How prepared is Africa for the coronavirus?

Nii Ntreh Jan 28, 2020 at 07:30am

January 28, 2020 at 07:30 am | News, Opinions & Features

Nii Ntreh

Nii Ntreh | Staff Writer

January 28, 2020 at 07:30 am | News, Opinions & Features

The coronavirus is currently a global health scare that has moved governments to plan for emergencies and prevention. Photo Credit: Prensa Latina

Authorities in Ivory Coast have reported the country and Africa’s first suspected incidence of the coronavirus.

A student who had flown into Abidjan from Beijing is currently undergoing tests monitored by health officials after she showed flu-lime symptoms that could be attributed to the coronavirus.

The World Health Organization (WHO) says the disease does “not match any other known virus. The coronavirus is “a family of viruses that include the common cold, and viruses such as SARS and MERS.”

Coronavirus first broke out in the Wuhan province in China in late 2019. Now, there are reports that the Chinese government might have underestimated the threat of the virus.

There is currently no known cure for the disease that has claimed more than 100 lives having been contracted by some 4,500 people.

Global debate over the deadly flu has largely been had without direct African connection.

If the student in Ivory Coast is confirmed to have contracted the coronavirus, it will be the first instance of the ailment in Africa. But that is only a small part of the reason the debate skips the continent.

The threat of global health crises means that the world’s biggest commercial cities become centers of concern. For the sake of the money and the volume of people, London, New York, Beijing and their likes, grab the headlines.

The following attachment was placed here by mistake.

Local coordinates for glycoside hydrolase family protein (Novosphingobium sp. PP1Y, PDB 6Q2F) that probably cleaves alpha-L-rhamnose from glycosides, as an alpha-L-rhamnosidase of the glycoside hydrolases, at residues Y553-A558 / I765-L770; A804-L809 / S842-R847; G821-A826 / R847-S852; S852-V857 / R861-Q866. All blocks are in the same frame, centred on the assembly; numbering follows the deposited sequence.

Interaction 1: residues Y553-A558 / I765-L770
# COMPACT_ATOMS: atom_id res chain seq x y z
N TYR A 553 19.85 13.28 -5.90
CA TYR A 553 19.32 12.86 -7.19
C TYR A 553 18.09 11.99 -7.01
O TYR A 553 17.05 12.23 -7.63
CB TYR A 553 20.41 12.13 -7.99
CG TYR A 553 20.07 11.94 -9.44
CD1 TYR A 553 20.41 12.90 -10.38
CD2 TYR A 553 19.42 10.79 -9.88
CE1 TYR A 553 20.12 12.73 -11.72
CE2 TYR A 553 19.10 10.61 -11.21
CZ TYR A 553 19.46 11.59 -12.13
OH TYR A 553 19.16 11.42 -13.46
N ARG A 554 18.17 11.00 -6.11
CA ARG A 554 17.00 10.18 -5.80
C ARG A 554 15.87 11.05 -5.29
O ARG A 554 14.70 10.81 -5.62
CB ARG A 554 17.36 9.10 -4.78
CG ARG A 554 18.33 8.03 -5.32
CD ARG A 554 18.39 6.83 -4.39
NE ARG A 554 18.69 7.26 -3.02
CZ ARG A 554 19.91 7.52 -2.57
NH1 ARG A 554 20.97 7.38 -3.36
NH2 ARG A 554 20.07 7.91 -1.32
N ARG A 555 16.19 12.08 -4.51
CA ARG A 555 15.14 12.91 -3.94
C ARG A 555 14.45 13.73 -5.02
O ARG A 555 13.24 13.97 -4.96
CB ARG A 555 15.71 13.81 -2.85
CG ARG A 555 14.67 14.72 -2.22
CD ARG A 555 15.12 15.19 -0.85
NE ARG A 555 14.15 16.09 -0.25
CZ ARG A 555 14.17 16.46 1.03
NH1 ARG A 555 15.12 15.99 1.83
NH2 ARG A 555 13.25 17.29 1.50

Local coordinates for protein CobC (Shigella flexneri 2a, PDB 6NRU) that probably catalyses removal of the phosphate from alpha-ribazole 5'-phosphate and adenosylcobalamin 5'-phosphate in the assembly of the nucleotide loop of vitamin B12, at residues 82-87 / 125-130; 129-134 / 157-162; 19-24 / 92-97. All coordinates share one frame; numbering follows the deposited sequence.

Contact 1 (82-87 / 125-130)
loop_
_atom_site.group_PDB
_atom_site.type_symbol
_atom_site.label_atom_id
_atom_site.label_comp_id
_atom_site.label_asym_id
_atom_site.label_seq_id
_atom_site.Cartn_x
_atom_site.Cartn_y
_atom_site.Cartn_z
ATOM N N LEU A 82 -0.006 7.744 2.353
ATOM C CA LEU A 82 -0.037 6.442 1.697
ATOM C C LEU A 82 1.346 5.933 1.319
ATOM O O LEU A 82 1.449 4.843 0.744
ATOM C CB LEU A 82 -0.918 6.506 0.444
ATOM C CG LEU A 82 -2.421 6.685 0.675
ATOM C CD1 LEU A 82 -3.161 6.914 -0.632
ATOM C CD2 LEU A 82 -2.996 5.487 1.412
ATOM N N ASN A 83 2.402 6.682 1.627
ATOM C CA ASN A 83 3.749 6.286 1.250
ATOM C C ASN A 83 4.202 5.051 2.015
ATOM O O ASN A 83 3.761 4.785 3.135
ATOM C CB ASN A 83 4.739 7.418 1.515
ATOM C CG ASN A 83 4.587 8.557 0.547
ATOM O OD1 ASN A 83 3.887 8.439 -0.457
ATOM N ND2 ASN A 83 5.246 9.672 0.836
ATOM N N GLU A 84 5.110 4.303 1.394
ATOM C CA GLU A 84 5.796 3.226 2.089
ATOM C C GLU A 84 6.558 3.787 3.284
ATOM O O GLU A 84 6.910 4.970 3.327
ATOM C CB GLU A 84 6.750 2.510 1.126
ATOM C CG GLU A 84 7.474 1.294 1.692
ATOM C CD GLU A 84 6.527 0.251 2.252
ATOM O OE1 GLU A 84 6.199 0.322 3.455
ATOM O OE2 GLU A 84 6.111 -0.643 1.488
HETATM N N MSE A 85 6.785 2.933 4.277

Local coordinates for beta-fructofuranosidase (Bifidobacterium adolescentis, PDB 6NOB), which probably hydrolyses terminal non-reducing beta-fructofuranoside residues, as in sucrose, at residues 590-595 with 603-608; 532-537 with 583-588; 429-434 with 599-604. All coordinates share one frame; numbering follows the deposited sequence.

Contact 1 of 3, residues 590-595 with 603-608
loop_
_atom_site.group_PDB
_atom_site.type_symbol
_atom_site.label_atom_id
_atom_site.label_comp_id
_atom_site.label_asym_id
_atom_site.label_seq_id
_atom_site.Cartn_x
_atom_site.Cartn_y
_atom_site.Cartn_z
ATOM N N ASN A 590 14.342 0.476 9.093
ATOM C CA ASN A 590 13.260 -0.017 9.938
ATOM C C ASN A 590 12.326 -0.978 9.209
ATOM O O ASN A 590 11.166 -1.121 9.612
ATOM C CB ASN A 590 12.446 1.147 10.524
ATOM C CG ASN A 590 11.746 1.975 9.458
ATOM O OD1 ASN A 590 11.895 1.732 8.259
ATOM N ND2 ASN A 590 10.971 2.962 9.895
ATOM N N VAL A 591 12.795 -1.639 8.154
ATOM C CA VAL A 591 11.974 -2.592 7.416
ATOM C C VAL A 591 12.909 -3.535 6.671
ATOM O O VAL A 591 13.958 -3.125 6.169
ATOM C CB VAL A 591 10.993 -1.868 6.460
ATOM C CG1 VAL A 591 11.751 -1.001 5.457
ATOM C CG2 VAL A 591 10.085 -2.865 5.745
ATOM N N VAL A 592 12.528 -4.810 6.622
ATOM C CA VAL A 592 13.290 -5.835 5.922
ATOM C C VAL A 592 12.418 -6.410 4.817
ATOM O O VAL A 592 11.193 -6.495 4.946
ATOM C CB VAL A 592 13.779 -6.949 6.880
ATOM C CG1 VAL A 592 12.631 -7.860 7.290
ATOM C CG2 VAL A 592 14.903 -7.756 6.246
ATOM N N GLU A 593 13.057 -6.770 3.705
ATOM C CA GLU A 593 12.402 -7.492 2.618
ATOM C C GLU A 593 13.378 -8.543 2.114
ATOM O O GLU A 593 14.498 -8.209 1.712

Another issue is Africa’s capacity to deal with the issues on the magnitude of what the coronavirus seems to be shaping up to be. The continent’s management of Ebola outbreaks can serve as a testament.

What we saw with Ebola in the last five years exposed the lack of logistics and personnel, administrative deficiencies as well as the poverty of information and resources for citizens.

These problems are endemic to the continent and that only means fears of the harm the coronavirus might unleash are not misplaced.

So far, individual countries are taking precautions. There is not much in the way of continental coordination in monitoring the movements of individuals.

As reported by Plenglish.com, Nigeria, for instance, has installed “teams of paramedics [to] take the temperature of new arrivals with the mission of quarantining any traveler infected with the disease.”

The health ministries in Ghana, Botswana, South Africa and Kenya have similarly announced rigorous checks at international airports in those countries.

Citizens have also been encouraged to report flu at hospitals instead of self-medicating.

The WHO has so far refused to declare a global public health emergency on coronavirus. But such a decision owes to both bureaucratic and technical concerns.

For now, a fair assessment of the issue is that each country is on its own. Africa’s countries might do well to remember that.

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